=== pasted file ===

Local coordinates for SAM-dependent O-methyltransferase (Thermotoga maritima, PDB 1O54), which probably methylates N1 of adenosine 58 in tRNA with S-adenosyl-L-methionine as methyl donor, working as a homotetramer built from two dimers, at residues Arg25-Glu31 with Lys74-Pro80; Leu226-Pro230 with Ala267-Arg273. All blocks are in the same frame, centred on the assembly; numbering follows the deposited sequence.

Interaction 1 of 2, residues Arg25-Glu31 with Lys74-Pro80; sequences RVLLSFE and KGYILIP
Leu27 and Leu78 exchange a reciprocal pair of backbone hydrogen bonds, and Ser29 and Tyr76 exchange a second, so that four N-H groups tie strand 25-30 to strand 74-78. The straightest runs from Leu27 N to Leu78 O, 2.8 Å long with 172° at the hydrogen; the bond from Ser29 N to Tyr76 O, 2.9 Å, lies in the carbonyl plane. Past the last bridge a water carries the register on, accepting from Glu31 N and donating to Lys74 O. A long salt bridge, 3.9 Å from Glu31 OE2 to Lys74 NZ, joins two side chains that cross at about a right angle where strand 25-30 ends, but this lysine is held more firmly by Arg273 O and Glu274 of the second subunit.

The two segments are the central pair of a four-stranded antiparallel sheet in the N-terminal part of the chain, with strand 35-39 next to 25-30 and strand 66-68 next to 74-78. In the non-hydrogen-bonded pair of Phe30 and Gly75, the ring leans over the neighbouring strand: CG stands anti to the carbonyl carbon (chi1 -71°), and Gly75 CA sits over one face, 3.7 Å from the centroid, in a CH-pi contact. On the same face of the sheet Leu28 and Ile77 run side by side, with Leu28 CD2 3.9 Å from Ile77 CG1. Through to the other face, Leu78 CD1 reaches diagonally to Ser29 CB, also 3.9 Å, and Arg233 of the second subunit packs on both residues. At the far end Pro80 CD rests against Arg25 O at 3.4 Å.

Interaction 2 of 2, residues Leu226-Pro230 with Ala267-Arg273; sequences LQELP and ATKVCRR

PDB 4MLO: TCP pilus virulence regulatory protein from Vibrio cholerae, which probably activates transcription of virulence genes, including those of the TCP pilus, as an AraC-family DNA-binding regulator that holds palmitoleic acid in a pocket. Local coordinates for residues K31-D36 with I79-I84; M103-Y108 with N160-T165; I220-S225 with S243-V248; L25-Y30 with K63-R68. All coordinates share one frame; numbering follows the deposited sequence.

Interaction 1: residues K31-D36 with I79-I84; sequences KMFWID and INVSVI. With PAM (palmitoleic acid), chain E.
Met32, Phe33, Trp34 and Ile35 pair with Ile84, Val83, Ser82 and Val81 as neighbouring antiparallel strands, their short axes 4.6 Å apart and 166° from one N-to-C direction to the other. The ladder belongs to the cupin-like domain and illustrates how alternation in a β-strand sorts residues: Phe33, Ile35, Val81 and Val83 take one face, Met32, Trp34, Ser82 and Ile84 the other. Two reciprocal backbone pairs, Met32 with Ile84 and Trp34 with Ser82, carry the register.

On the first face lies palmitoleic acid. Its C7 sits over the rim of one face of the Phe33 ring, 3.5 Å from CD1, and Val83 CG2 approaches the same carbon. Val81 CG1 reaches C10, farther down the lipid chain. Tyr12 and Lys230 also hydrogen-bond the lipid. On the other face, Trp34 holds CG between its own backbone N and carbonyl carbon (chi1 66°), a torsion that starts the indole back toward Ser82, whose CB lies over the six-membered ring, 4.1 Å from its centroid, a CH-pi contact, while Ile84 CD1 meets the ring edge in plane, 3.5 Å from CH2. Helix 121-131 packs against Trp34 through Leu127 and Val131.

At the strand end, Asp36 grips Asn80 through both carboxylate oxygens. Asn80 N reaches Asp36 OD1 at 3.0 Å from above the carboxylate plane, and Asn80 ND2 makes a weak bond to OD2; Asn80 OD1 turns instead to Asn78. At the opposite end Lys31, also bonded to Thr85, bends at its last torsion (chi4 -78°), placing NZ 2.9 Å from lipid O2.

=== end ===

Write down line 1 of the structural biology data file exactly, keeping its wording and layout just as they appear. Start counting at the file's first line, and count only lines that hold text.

Local coordinates for SAM-dependent O-methyltransferase (Thermotoga maritima, PDB 1O54), which probably methylates N1 of adenosine 58 in tRNA with S-adenosyl-L-methionine as methyl donor, working as a homotetramer built from two dimers, at residues Arg25-Glu31 with Lys74-Pro80; Leu226-Pro230 with Ala267-Arg273. All blocks are in the same frame, centred on the assembly; numbering follows the deposited sequence.